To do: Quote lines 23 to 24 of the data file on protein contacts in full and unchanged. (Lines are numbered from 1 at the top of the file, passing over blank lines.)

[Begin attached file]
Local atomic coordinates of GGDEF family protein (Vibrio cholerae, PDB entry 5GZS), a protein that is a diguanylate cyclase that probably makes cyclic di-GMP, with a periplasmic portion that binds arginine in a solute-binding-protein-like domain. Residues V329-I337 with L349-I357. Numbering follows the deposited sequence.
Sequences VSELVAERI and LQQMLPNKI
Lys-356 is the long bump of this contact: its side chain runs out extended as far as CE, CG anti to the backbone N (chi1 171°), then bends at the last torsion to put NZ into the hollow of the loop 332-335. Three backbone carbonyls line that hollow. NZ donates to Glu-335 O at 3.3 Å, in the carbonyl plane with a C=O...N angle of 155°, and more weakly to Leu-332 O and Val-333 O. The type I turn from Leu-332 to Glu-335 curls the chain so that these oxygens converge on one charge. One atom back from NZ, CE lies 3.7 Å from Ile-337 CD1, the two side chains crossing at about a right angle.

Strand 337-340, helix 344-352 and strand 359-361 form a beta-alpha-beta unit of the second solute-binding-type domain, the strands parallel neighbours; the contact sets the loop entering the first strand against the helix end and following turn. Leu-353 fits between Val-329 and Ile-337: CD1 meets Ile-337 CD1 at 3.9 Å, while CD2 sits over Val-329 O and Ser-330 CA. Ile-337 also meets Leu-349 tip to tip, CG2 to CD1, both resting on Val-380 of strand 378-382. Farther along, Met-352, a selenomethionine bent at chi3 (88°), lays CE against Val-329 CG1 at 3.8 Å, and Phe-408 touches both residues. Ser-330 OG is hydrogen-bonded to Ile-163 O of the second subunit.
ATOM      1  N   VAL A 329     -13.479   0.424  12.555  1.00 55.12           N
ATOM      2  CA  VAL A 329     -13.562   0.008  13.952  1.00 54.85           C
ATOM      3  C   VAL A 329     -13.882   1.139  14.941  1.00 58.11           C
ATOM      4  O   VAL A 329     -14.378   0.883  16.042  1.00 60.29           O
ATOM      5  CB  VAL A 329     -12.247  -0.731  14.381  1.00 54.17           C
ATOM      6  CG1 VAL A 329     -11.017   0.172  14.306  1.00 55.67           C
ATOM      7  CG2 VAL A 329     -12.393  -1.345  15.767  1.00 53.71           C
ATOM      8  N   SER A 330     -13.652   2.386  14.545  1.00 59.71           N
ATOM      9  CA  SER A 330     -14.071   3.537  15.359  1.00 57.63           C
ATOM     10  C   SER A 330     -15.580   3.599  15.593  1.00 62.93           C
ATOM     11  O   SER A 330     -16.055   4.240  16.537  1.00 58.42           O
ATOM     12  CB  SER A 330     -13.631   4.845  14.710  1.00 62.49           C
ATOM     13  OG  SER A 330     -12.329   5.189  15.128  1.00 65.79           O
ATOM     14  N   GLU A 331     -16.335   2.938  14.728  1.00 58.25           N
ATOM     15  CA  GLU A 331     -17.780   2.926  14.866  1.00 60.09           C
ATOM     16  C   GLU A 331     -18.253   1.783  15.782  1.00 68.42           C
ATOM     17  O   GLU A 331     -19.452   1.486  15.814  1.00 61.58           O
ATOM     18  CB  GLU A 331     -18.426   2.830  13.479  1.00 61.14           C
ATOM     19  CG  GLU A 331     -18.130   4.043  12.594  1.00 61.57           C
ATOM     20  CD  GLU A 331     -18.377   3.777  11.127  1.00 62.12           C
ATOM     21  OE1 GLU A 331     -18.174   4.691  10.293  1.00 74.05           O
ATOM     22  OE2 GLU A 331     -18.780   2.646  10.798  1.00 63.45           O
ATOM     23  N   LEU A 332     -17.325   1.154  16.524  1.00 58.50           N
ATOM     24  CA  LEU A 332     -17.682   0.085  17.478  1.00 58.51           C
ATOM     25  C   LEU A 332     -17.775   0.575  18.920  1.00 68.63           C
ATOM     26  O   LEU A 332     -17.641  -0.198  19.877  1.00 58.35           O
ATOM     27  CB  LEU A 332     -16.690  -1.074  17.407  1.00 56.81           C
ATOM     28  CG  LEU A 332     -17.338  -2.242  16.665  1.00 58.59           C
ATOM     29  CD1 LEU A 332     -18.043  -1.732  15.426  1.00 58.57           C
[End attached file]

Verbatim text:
ATOM     19  CG  GLU A 331     -18.130   4.043  12.594  1.00 61.57           C
ATOM     20  CD  GLU A 331     -18.377   3.777  11.127  1.00 62.12           C